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5 Out-of-the-Box Digital Experiments to Help Drive Revenue

Having an experimentation mindset when optimizing your website is key — small tweaks can result in huge benefits. Even incremental improvements can add to significant ROI over time. However, it can sometimes be challenging to ideate experiments. Or it can be easy to try an experiment, see that it failed, and then be hesitant to try again. However, the most innovative companies have an experimentation mindset — where everything is questioned and tested. To supercharge your digital experiments, try some of these experimentation ideas to drive more revenue.

Digital Experiment 1: Group Gift Ideas to Simplify the Customer Experience

Thinking of gift ideas is challenging when you have a big family or group of friends. Usually, shoppers find it easier to pick products when they’re presented with quality gift ideas. Try testing a curated list of gifts to help visitors make additions to their cart without researching multiple websites.

You can experiment with presenting a list in a variety of formats; leverage frequently bought items, staff-created lists, occasions, price points, or user reviews. That way, customers have a much smaller list to browse and they feel more confident about making a purchase decision.

Additionally, you can try experimenting with a product carousel on a landing page. It has the potential to provide the perfect experience to last-minute shoppers who don’t have time to search through suggested items’ grids.

Digital Experiment 2: Put Up a Banner for “Days Left to Order”

Leading up to a holiday, many shoppers are in a frenzy about getting gifts in time. You can facilitate this pattern by displaying the number of days left to order in time for items to arrive before a specific date.

Similar to countdowns, you can display the days left to order and the shipping methods (you can do an express shipping test) that guarantee on-time delivery. That way, consumers will be urged to buy before it’s too late for fear of missing out.

Think of different positions for the banner that will alert shoppers about the days left to order. Some retailers do the typical hero image, while others integrate such banners in their email campaigns. Additionally, you can A/B test it in the sidebar or on specific product pages.

Digital Experiment 3: Experiment with Accelerated Shipping for Specific Items

If you’re planning to offer express shipping but don’t necessarily want to associate it with every order, you can split test it as an option for specific categories and items. For instance, you can try offering next-day shipping for more lucrative goods: either those that demand continual repurchases or those with higher price tags.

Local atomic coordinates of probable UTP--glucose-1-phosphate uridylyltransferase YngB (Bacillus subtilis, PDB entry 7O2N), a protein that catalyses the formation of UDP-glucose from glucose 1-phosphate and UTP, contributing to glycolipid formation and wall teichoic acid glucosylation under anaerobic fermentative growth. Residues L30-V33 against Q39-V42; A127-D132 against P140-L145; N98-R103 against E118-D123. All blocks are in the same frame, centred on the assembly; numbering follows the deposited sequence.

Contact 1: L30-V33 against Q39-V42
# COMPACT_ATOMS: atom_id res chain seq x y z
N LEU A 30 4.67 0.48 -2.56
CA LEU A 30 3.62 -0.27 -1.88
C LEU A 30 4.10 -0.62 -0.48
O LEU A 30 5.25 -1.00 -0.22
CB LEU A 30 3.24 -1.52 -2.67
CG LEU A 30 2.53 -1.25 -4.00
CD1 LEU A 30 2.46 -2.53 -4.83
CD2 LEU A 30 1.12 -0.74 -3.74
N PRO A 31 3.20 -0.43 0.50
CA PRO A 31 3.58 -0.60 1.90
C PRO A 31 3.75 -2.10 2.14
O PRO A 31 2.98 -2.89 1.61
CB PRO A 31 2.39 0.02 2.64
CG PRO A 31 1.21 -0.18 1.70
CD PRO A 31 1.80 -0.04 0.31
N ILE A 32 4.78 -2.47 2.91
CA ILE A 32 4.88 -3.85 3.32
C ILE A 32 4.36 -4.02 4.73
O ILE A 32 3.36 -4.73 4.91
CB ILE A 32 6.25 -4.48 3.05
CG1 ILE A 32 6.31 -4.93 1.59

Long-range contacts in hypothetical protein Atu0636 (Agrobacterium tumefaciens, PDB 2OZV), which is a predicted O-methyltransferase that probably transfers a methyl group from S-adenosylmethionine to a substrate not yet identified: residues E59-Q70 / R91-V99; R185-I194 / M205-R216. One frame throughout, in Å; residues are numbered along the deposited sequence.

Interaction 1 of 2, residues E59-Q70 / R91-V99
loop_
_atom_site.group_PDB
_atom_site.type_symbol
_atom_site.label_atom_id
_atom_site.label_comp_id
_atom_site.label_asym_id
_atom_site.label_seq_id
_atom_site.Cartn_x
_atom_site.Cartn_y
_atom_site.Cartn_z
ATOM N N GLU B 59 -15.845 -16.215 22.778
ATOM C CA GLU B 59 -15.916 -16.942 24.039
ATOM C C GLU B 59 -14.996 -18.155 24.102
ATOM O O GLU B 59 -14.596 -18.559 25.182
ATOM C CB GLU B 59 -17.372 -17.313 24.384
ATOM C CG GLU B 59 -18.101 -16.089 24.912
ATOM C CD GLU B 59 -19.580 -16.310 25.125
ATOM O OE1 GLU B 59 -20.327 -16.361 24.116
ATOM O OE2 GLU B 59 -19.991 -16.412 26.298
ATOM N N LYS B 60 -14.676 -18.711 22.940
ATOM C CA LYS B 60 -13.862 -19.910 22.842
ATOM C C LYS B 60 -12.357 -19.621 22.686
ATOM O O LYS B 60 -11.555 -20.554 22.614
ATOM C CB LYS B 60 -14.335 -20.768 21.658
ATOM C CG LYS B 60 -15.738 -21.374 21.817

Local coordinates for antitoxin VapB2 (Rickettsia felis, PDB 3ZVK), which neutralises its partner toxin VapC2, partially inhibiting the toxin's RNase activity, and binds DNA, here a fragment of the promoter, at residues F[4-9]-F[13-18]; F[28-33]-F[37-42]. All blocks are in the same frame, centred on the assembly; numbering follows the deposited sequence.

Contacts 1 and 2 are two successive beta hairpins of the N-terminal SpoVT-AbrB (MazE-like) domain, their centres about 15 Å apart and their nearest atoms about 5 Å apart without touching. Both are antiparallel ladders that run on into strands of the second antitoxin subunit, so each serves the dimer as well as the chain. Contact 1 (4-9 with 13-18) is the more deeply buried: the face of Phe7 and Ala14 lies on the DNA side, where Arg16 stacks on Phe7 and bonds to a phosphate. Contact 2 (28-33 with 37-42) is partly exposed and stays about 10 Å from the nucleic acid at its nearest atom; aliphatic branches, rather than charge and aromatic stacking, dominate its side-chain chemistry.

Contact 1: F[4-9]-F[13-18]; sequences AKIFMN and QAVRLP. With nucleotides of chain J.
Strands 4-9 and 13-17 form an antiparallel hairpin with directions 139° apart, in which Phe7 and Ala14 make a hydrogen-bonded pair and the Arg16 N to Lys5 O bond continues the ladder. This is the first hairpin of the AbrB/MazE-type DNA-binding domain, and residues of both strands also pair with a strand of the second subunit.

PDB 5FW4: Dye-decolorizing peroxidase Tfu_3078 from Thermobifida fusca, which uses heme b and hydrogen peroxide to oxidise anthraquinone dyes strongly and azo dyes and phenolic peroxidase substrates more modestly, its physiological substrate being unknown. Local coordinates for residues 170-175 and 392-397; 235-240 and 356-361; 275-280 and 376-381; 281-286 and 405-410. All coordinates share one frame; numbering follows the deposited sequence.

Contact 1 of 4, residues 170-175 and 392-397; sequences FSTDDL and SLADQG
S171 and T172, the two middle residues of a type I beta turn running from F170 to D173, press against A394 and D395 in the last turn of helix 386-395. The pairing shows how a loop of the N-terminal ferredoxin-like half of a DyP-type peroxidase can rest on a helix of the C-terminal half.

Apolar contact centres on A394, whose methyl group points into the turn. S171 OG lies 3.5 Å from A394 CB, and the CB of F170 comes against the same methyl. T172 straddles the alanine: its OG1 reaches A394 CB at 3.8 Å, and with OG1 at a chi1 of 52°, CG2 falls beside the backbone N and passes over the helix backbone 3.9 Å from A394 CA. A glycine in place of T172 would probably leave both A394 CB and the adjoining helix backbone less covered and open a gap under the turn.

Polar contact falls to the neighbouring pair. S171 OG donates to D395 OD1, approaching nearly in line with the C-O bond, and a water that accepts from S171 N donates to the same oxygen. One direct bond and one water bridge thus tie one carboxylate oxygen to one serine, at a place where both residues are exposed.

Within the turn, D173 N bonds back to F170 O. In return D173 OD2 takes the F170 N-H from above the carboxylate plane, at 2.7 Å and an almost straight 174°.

If your operations doesn’t have the resources for next-day shipping for highly in-demand items, consider other ways to A/B test the option. For example, you can limit it to a specific payment option. This includes completing the transaction with a brand-specific credit card or offer it to only half of your customers.

Another A/B testing option is making express shipping available for an additional charge and seeing who bites on its availability.

Digital Experiment 4: Experiment with a Sitewide “Benefits” Bar

Why should a consumer buy from your business? What makes you stand out from the competition? These are a few questions that all in the ecommerce industry should be able to answer. While many online businesses do a great job of explaining their brand’s unique benefits, they often inadvertently bury these value propositions in the footer of their website or on sublevel pages.

A much better way to make your value proposition apparent is to experiment with displaying a “benefits bar” on your site, above the fold, right below the navigation menu.

Digital Experiment 5: Measure the Result of Adding a Countdown Timer

If you’ve ever been in a time-sensitive situation, you’re likely familiar with the impact of a ticking clock. Having limited time to make a decision or finish a task can force us to take action. Simply put, such situations make us feel that if we don’t act, we’ll miss out.  

Many ecommerce companies leverage this technique to improve their conversions. See if you’re able to get similar results by A/B testing countdown timers.

For instance, you can remind consumers that your holiday sale only lasts a limited number of days by showing the number of days remaining or a live countdown timer. This will drive them to click the Buy Now button sooner rather than later. Experiment with different variants of the timer (by the minute, by the hour, etc.) to see what works best in your particular case.

Want more experimentation ideas? Check out more experiments to try.

Timery Crawford

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